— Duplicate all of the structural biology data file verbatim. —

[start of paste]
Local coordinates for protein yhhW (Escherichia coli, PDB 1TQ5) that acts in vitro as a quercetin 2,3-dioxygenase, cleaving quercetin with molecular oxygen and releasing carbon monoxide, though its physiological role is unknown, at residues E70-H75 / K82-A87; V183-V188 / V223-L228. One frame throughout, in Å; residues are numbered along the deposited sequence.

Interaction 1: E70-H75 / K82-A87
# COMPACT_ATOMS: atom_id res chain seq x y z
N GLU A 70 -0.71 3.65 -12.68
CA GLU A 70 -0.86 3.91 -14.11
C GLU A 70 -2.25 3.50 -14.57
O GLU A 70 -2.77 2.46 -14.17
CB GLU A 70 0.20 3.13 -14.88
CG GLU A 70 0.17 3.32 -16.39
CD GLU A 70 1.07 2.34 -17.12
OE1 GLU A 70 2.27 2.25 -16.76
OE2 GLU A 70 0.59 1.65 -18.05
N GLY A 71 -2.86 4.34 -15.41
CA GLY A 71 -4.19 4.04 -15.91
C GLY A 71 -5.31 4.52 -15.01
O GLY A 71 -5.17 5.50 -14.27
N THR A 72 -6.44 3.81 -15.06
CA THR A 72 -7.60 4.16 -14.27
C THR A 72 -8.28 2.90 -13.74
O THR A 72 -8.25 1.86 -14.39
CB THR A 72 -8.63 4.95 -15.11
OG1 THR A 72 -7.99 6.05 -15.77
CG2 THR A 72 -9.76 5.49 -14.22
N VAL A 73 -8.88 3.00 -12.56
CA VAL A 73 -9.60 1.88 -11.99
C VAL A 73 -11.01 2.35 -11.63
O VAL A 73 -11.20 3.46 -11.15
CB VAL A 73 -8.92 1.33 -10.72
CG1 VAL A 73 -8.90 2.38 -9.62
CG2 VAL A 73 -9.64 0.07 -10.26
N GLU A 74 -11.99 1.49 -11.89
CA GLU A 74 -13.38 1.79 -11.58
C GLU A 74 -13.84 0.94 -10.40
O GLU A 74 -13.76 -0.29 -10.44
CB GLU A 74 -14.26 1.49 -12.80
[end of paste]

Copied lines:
Local coordinates for protein yhhW (Escherichia coli, PDB 1TQ5) that acts in vitro as a quercetin 2,3-dioxygenase, cleaving quercetin with molecular oxygen and releasing carbon monoxide, though its physiological role is unknown, at residues E70-H75 / K82-A87; V183-V188 / V223-L228. One frame throughout, in Å; residues are numbered along the deposited sequence.

Interaction 1: E70-H75 / K82-A87
# COMPACT_ATOMS: atom_id res chain seq x y z
N GLU A 70 -0.71 3.65 -12.68
CA GLU A 70 -0.86 3.91 -14.11
C GLU A 70 -2.25 3.50 -14.57
O GLU A 70 -2.77 2.46 -14.17
CB GLU A 70 0.20 3.13 -14.88
CG GLU A 70 0.17 3.32 -16.39
CD GLU A 70 1.07 2.34 -17.12
OE1 GLU A 70 2.27 2.25 -16.76
OE2 GLU A 70 0.59 1.65 -18.05
N GLY A 71 -2.86 4.34 -15.41
CA GLY A 71 -4.19 4.04 -15.91
C GLY A 71 -5.31 4.52 -15.01
O GLY A 71 -5.17 5.50 -14.27
N THR A 72 -6.44 3.81 -15.06
CA THR A 72 -7.60 4.16 -14.27
C THR A 72 -8.28 2.90 -13.74
O THR A 72 -8.25 1.86 -14.39
CB THR A 72 -8.63 4.95 -15.11
OG1 THR A 72 -7.99 6.05 -15.77
CG2 THR A 72 -9.76 5.49 -14.22
N VAL A 73 -8.88 3.00 -12.56
CA VAL A 73 -9.60 1.88 -11.99
C VAL A 73 -11.01 2.35 -11.63
O VAL A 73 -11.20 3.46 -11.15
CB VAL A 73 -8.92 1.33 -10.72
CG1 VAL A 73 -8.90 2.38 -9.62
CG2 VAL A 73 -9.64 0.07 -10.26
N GLU A 74 -11.99 1.49 -11.89
CA GLU A 74 -13.38 1.79 -11.58
C GLU A 74 -13.84 0.94 -10.40
O GLU A 74 -13.76 -0.29 -10.44
CB GLU A 74 -14.26 1.49 -12.80